AUBURN HILLS, Mich. — Tayshaun Prince could have done things the easy way Sunday.
He could have gotten to the podium and given all of the typical cliches. He could have talked about how moved he was by the pregame standing ovation and how excited he was to be back in Detroit, playing for a team battling for a playoff spot.
For better or worse, that’s not how Prince does things.
He did what anyone who knows him would expect him to do — he said what he really felt, even if it wasn’t going to make anyone particularly happy.
Prince readily acknowledged that he’s angry about being traded away from Boston, and that he’s still upset about the way things were handled when the Pistons sent him to Memphis two years ago. He didn’t smile. He didn’t have the body language of someone who was thrilled to be back in the Motor City. He didn’t even make any effort to pretend.
But at the end of the day, it probably isn’t going to matter. Yes, he’s angry right now, but with the Celtics, not the Pistons. And although he’s not over what happened to him in 2013, that’s an issue between him and former president of basketball operations Joe Dumars, not Stan Van Gundy.
The biggest question for Pistons fans isn’t if Prince is happy, but if he can help the team. Judged on what he did in Boston, the answer is clearly that he can.
After two years where he struggled with Memphis, Prince was traded to the Celtics in mid-January. He was there only for a month, but in his nine games, he looked better than he has in several years.
Playing 22 minutes a night off the bench — the same role he will have with the Pistons — he was able to duplicate the level he reached back when Detroit was playing deep into May and June.
"I thought things were going really well in Boston," Prince said. "It didn’t go well in Memphis, and I wasn’t even in the rotation. But in Boston, I was playing well and was mentoring guys, and it was a good situation.
"I can’t play 38-40 minutes a night like before, but I can still go 20-25."
Prince thought he had worked out a deal with Celtics general manager Danny Ainge that would have possibly allowed him to hook up with a contending team for the stretch drive.
"Me and Danny had several conversations, and I knew all the options were on the table because they are trying to go young," Prince said. "I thought I was either going to be in Boston and see whether the buyout happened or not. It wasn’t 100 percent that it would, but I thought no trade was going to happen."
So when Celtics coach Brad Stevens told him Thursday afternoon that he had been traded, Prince felt blindsided. To make it worse, in the chaos of the deadline, Stevens couldn’t even tell Prince where he was headed.
"I didn’t even know where I was going yet," Prince said. "I was pissed off from the get-go. Then I got a call from (Pistons physical therapist) Arnie Kander. And I start getting all these calls from Detroit numbers, and I’m like ‘Hold on. I didn’t get traded to Detroit, did I?’"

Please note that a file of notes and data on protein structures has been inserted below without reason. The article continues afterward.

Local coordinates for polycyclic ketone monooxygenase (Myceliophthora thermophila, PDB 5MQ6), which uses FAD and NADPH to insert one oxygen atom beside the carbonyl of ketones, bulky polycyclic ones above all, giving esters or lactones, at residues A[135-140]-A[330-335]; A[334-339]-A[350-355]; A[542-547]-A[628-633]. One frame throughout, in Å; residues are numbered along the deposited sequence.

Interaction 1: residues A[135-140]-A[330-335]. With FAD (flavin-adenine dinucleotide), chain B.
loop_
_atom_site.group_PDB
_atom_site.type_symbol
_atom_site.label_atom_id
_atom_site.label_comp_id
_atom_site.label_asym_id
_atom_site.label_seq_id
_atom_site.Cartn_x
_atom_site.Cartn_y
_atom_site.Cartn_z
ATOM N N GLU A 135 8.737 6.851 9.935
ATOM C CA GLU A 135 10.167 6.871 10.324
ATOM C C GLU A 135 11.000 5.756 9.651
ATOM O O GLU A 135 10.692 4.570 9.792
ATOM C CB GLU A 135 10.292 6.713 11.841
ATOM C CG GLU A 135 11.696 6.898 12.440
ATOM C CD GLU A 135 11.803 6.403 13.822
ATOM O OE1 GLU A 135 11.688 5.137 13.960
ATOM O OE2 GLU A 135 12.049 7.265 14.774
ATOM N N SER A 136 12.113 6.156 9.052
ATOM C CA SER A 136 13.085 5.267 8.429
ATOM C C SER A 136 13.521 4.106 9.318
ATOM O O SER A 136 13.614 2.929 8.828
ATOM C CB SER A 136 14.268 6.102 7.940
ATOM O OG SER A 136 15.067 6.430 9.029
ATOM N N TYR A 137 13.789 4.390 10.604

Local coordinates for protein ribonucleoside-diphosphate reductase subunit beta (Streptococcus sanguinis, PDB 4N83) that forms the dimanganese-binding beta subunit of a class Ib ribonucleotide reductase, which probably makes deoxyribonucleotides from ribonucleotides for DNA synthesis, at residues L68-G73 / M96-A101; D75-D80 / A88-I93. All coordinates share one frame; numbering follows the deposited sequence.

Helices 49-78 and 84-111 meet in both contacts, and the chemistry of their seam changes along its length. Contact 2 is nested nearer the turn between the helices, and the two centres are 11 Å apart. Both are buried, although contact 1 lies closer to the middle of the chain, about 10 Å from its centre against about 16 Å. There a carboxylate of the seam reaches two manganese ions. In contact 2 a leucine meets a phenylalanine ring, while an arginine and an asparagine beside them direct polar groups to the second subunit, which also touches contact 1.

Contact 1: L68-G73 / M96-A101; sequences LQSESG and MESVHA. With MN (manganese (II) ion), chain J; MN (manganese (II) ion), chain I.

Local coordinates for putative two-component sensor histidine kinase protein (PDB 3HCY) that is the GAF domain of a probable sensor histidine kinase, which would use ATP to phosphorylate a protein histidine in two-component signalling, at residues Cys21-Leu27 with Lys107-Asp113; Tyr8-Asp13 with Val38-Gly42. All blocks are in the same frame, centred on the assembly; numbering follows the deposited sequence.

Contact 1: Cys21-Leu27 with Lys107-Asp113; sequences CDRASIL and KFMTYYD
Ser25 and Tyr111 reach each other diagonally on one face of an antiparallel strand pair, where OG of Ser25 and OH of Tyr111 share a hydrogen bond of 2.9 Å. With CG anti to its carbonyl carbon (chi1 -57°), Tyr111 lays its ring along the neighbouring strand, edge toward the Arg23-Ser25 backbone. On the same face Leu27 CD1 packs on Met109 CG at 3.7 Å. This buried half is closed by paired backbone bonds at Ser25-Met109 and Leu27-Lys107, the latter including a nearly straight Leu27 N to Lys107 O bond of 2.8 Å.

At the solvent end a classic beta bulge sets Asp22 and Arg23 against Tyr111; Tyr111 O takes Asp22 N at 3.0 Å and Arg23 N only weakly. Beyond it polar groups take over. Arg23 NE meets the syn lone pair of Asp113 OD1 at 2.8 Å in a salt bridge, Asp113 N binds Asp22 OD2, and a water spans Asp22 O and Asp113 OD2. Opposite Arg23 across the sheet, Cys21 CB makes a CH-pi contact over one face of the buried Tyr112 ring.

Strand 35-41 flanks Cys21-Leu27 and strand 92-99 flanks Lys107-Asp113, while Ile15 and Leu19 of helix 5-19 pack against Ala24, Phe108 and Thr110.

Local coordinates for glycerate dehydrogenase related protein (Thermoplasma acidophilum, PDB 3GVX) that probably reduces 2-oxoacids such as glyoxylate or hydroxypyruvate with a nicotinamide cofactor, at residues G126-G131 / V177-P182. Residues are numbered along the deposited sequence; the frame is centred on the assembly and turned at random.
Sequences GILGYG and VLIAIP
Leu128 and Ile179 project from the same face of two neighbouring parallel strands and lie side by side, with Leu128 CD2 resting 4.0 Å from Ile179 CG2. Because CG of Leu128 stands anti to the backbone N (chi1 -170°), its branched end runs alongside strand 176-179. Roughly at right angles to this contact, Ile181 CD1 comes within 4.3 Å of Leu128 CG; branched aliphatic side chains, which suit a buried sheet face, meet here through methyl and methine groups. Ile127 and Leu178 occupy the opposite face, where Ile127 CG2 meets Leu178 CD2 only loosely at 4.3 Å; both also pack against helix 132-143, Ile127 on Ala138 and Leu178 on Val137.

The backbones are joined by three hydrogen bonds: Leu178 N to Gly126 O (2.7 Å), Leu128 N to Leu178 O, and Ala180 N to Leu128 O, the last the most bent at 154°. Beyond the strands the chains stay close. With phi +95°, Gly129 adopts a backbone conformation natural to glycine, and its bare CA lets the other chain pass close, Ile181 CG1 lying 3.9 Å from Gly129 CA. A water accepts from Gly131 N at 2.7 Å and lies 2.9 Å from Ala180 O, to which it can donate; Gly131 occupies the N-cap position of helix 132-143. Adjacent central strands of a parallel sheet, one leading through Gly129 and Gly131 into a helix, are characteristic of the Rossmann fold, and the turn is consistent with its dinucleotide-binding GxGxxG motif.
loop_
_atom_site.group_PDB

He had been, and that brought back memories of another unhappy trade — the one that sent him to Memphis in January 2013.
"This time, even though I didn’t think I was going to get traded, I at least knew there was a chance," Prince said. "Back then, it was a shock. I was in my 11th season here, and I didn’t even get a call until the trade was over. No one discussed it with me before they did it.
"I felt disrespected by that, but that’s a story for back then."
Prince originally thought the Pistons might buy out his contract this time, but he learned differently when he talked to Van Gundy.
"We didn’t trade for Tayshaun to buy him out," Van Gundy, the Pistons’ head coach and president of basketball operations, said. "We bought him because we think he’s a very talented player who can help us make the playoffs. He’s going to be a big part of this team."
Van Gundy knows Prince well — they matched up in the 2005 Eastern Conference Finals, with the Pistons knocking out Miami — and showed his respect during Sunday’s lopsided win over Washington. With the game locked up in the final minutes and the crowd chanting for Prince, the coach went over to talk to his new player.
"I told him that if I put him in the game, the place was going to explode," Van Gundy said. "But I wouldn’t do that to him. He hasn’t even had a practice with us, so it wouldn’t be fair to him.
"But, most importantly, Tayshaun Prince is not a mop-up guy. The fans will get plenty of chances to cheer him. I promise."
Now that Prince and Van Gundy are on the same page, he’ll be getting 20-25 minutes a night at small forward, rotating with Caron Butler. Prince will also work with Detroit’s younger players — although he wants everyone to know that he’s not coming into town as a glorified assistant coach.
"I want people to be careful when they talk about me mentoring guys because usually when you talk (about) someone doing that, it means they are done as a player," Prince said. "I’m not done. I’m a long way from being done."
If he’s right — and his short stint in Boston seems to indicate that he is — he’s got a real chance of helping the Pistons back into the postseason.
Just don’t ask him to be jolly about it. Even during the best of times, Prince doesn’t do jolly.